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Jean Vanier and the Way of Blessing

Jean Vanier was the storied founder of L’Arche, a global movement of communities for people with and without intellectual disabilities. Vanier won The Templeton Prize. He authored dozens of beautiful books about the intrinsic value of all of us in our beloved humanity, starting with those who might be seen as the least and the lowest, people with intellectual disabilities. Over 100 communities around the globe now exist as a result of Vanier’s visionary work.

I remember exactly where I was in 2020 when I learned that L’Arche was investigating credible allegations that Vanier had consistently sexually abused women over the course of many decades. I believed the women. But I didn’t know what to do with my thoughts and feelings around Vanier himself. 

He had been my teacher when it came to learning and living the intrinsic worth of every human life. He endorsed A Good and Perfect Gift. I quoted him in Small Talk. I had allowed his words of wisdom and grace to sink deep into my consciousness. 

Recently, L’Arche has published a 900-page report detailing not only the allegations against Vanier but also the news that L’Arche itself, at its very core, was built upon a lie. Vanier’s origin story for the organization rested on an altruistic notion that he wanted to live with two friends with intellectual disabilities. And from those lowly and beautiful beginnings, a movement was born. 

The truth is that Vanier wanted a way to continue a banned sect of Catholicism that included mystical abusive sexual predation upon women. L’Arche provided the cover he needed. So even as this movement was spreading across the globe, even as countless individuals were living according to a different way, a way of blessing, a way of grace, a way of love—Vanier himself was manipulating and abusing women. Again, and again, and again.

For years, the abuse continued. So did the grace. I don’t mean Vanier received grace. I mean that there are indeed treasures that can emerge out of darkness. That joy can come from ashes. That the most distorted, ugly, manipulative, behavior cannot halt the beauty that can also grow from a seed of truth. Vanier planted distortions and lies. He also planted the truth about vulnerable humanity.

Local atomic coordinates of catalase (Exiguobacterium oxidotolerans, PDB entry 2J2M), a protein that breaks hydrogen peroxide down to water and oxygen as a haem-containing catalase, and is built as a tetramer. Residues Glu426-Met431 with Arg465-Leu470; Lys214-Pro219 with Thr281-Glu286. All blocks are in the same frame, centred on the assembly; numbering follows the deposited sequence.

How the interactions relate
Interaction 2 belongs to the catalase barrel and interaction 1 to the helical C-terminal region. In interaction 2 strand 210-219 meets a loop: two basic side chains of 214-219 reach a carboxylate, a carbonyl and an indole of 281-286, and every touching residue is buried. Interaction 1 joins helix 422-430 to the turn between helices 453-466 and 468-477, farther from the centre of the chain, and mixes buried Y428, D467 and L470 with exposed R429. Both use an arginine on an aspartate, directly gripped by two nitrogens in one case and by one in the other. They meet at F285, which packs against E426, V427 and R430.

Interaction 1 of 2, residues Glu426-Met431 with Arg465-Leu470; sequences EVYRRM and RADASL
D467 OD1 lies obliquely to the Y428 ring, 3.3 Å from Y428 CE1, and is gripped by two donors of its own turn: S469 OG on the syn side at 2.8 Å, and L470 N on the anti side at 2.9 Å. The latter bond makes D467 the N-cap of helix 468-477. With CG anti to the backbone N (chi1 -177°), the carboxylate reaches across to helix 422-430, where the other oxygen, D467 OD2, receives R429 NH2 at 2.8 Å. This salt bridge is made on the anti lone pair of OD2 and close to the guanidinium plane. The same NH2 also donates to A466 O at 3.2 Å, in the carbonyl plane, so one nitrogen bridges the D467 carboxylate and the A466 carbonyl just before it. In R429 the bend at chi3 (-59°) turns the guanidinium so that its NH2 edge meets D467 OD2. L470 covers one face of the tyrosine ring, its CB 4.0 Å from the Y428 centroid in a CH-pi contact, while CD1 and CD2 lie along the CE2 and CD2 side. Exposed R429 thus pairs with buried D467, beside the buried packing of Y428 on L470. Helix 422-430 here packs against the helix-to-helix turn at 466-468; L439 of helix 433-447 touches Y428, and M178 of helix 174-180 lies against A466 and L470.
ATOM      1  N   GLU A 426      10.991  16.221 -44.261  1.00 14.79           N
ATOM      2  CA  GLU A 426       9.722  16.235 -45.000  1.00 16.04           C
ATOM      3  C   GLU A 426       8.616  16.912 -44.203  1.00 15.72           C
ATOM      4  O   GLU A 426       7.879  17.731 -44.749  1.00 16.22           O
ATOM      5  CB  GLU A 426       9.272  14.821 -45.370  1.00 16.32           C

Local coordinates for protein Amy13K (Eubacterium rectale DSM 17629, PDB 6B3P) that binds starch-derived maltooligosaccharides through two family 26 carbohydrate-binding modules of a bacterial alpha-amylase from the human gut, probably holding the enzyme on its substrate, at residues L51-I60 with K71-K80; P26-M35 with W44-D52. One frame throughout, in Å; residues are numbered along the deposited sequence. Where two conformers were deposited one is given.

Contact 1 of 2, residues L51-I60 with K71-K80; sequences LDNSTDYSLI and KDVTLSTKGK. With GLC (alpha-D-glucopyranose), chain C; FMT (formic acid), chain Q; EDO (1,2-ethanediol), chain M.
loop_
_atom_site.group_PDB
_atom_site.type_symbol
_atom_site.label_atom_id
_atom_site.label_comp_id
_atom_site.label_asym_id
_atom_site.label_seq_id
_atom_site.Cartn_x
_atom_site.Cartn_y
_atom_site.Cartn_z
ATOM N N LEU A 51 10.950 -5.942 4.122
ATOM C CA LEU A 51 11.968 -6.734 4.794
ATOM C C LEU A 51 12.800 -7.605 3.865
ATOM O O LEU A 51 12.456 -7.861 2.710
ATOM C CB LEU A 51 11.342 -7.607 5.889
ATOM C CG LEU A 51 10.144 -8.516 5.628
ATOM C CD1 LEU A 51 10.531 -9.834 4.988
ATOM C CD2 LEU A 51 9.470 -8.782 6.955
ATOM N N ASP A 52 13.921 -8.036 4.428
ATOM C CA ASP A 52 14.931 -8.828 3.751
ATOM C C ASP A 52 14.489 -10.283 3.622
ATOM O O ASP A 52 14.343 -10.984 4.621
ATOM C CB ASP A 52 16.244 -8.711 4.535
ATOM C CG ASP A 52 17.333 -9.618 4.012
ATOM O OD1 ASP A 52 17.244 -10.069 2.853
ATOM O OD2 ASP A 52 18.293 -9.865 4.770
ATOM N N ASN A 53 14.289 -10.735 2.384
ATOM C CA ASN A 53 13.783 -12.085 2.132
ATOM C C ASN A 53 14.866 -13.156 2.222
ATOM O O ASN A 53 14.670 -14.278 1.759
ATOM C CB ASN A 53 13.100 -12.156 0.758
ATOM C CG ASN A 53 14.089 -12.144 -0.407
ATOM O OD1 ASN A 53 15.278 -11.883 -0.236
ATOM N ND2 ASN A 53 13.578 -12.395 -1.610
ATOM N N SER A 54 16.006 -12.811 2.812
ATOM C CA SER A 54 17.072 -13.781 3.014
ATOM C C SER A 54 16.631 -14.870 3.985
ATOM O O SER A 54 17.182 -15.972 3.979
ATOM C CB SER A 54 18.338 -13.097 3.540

Now that his own corrupted practices have been brought to light, L’Arche is doing the work to make sure they did not extend beyond him. And they are continuing the work of belovedness and belonging. 

Vanier’s life and legacy show us the distortion and evil that can lie hidden within the human soul. But it also shows us that truth and beauty, love and hope, joy and peace, cannot be suppressed. 

I hope and pray that the work L’Arche is doing now to acknowledge the harm of Vanier’s actions will ultimately lead to healing for his victims. And I hope and pray this work will allow the legacy of Jean Vanier to die with him. 

I also hope and pray that the legacy of L’Arche will live on through the faithful work of humble women and men who love one another with grace and truth. 

I’ve packed away Vanier’s books. I may throw them away altogether. But I do remember how he once wrote that even if the world never learned anything from L’Arche, even if nothing changed, he saw this work as a sign that pointed toward the truth of the kingdom of heaven. The life of giving and receiving in mutual care and support was the work of love, whether or not it transformed the world. And, we might add, whether or not it transformed the founder and leader. Whether or not it eradicated abuse.

The work of L’Arche is still a sign that points to the beauty and grace and truth of Jesus’ way of blessing. 

Lead Us Not is the Sojourner’s podcast talking through the details of these revelations. This article from The Associated Press also gives a helpful (terrible, devastating) summary of what we have learned. 

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